Presentation on theme: "Care Robots and Liability Issues Allocating damages inflicted by (self-learning) care robots Elbert de Jong LL.M. Centre for Intellectual Property Law,"— Presentation transcript:
Care Robots and Liability Issues Allocating damages inflicted by (self-learning) care robots Elbert de Jong LL.M. Centre for Intellectual Property Law, Molengraaff Institute for Private Law, Utrecht University, the Netherlands. E.R.deJong@uu.nl
Central question Roadmap of the RCC society working group: “it is important to find a balance between how and where RCCs fit the legal framework and how and where new legislation has to be drawn” How do we determine who is liable for damages in case of materialization of the uncertain risks of (self-learning) care robots?
Care Robots Support people with disabilities and elderly and take care of people Self-learning robots able to interact able to make autonomic decisions Advantages: beneficial to (an ageing) society and people who are in need of care Disadvantages: uncertain and unfamiliar risks especially in the case of self-learning robots harm might be inflicted upon patients link with (e.g.) uncertain risks of nanotechnology
Liability rules I What does liability law do? If damage is caused to a person or an object through or by RCCs, rules on liability decide who, if anyone, is to provide monetary compensation Which liability rules do we already have? Fault liability owner or robot? blame / negligence required Product liability producers > defective (parts of) product two possible defenses Strict liability owner or robot? damage required / no fault Risk allocation Risk allocation Assessment of conduct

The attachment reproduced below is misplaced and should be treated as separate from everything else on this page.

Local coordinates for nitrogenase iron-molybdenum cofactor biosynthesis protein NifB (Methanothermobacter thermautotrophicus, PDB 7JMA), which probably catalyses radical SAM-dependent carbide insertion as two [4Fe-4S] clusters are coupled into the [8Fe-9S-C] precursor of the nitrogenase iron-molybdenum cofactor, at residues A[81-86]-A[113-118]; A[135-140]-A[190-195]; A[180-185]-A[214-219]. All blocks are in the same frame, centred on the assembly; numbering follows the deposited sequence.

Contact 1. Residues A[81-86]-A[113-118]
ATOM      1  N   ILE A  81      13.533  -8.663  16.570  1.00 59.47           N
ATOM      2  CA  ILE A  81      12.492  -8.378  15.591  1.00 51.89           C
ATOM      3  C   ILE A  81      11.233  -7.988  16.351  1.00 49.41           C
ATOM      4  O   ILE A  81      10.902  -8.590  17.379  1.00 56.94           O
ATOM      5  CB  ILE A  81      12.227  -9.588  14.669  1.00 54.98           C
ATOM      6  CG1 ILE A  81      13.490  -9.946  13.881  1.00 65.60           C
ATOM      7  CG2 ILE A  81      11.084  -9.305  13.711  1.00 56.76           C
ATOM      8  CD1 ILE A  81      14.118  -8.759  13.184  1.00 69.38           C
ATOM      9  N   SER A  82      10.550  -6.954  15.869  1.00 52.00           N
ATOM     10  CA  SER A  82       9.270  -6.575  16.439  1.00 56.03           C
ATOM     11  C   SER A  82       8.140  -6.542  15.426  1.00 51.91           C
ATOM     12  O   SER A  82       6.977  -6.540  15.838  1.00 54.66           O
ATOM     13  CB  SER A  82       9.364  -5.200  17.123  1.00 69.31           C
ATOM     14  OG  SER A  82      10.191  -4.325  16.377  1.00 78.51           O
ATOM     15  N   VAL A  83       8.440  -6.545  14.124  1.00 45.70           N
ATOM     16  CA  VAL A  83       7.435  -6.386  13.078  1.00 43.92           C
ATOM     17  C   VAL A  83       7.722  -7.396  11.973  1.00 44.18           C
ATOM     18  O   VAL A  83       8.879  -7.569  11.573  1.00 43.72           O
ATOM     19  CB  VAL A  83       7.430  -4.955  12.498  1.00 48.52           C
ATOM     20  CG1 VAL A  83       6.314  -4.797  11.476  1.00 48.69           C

Liability Rules II Are these rules sufficient with respect to self-learning care robots? only product liability is EU-wide rules were however not drafted with RCCs in mind and may not be fit or sufficient uncertain whether they are applicable to uncertain risks Second question: how to choose between several liability rules and how to formulate rules…?
Choosing between liability schemes 1. Context sscientific possibilities a head of scientific knowledge mmoment of choice is ex ante, increasing level of scientific knowledge 2. What should be the aim of the rules? ffacilitate innovation and protect consumers (especially in health care) pprevention or compensation? > depends on the kind of losses 3. Making concrete rules aassessments of the amount and nature of the damage and risks aare the risks acceptable or not?
Problems with (self-learning) care robots Due to the uncertainty of the risks, their acceptability is difficult to asses, which complicates the choice between several liability rules. but….. there are some solutions to consider….
Conclusions: three mindsets 1. Reducing the uncertainties iinvestigation duties for producers precautionary approach? state of the art defense 2. A dynamic system of rules is needed sscientific knowledge evolves, legal norms have to do the same ddistinguish rules according to the type of risks or damage they regulate (e.g. unknown risks, uncertain risks, known and daily risks)
Conclusions: three mindsets 3. Discussion on the allocation of unknown and uncertain risks Strict liability producers? consumers? owners? Society at large